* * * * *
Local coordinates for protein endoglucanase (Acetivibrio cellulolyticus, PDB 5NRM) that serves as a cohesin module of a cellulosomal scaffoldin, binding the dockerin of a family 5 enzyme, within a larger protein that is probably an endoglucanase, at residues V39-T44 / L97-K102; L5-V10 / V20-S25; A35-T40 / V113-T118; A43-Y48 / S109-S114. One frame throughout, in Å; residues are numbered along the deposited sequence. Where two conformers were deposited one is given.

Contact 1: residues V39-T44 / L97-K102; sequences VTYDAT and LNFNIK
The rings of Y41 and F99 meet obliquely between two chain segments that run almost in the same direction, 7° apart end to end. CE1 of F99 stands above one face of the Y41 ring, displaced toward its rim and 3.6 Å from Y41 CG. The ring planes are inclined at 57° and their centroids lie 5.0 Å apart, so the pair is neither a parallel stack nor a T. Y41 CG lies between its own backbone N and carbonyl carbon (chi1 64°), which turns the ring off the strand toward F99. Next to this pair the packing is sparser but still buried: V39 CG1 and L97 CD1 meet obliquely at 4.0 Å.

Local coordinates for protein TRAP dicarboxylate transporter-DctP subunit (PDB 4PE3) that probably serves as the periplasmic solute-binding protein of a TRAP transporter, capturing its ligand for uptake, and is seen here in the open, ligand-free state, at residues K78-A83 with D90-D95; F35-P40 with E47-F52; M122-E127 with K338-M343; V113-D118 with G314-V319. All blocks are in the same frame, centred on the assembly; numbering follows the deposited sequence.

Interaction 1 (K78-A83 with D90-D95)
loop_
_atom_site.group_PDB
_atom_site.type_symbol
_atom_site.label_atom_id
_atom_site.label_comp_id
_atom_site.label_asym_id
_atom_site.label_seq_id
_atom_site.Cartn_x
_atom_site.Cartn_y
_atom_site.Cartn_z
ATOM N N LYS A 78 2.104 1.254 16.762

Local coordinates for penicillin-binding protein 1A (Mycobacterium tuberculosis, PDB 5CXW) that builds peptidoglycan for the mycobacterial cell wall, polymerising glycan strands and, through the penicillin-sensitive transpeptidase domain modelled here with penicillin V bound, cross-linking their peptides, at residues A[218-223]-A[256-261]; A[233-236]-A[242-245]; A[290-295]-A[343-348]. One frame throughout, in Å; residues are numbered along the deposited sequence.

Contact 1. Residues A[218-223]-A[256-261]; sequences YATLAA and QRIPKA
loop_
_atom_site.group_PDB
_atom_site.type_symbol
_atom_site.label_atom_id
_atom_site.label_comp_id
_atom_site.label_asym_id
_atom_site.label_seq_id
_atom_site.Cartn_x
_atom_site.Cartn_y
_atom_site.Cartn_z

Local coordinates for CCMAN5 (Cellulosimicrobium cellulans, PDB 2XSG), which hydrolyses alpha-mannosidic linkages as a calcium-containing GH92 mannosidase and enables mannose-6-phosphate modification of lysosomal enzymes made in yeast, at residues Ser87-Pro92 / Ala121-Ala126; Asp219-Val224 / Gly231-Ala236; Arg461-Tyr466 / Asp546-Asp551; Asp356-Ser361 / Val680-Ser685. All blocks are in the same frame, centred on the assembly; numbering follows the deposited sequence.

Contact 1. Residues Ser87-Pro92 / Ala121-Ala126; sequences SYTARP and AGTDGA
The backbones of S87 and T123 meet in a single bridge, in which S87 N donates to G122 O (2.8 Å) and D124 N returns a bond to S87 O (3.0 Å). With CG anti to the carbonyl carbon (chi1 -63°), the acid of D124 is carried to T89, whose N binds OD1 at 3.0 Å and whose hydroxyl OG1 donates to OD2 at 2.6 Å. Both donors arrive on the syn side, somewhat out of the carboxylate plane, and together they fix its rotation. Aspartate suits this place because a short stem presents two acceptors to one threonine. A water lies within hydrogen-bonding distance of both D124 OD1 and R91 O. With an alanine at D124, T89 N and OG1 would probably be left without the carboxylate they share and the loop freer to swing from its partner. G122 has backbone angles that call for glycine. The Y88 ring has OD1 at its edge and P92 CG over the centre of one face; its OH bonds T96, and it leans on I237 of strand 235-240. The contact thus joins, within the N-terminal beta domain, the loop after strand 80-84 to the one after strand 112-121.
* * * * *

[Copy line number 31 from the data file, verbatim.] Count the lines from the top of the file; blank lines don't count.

The backbones of S87 and T123 meet in a single bridge, in which S87 N donates to G122 O (2.8 Å) and D124 N returns a bond to S87 O (3.0 Å). With CG anti to the carbonyl carbon (chi1 -63°), the acid of D124 is carried to T89, whose N binds OD1 at 3.0 Å and whose hydroxyl OG1 donates to OD2 at 2.6 Å. Both donors arrive on the syn side, somewhat out of the carboxylate plane, and together they fix its rotation. Aspartate suits this place because a short stem presents two acceptors to one threonine. A water lies within hydrogen-bonding distance of both D124 OD1 and R91 O. With an alanine at D124, T89 N and OG1 would probably be left without the carboxylate they share and the loop freer to swing from its partner. G122 has backbone angles that call for glycine. The Y88 ring has OD1 at its edge and P92 CG over the centre of one face; its OH bonds T96, and it leans on I237 of strand 235-240. The contact thus joins, within the N-terminal beta domain, the loop after strand 80-84 to the one after strand 112-121.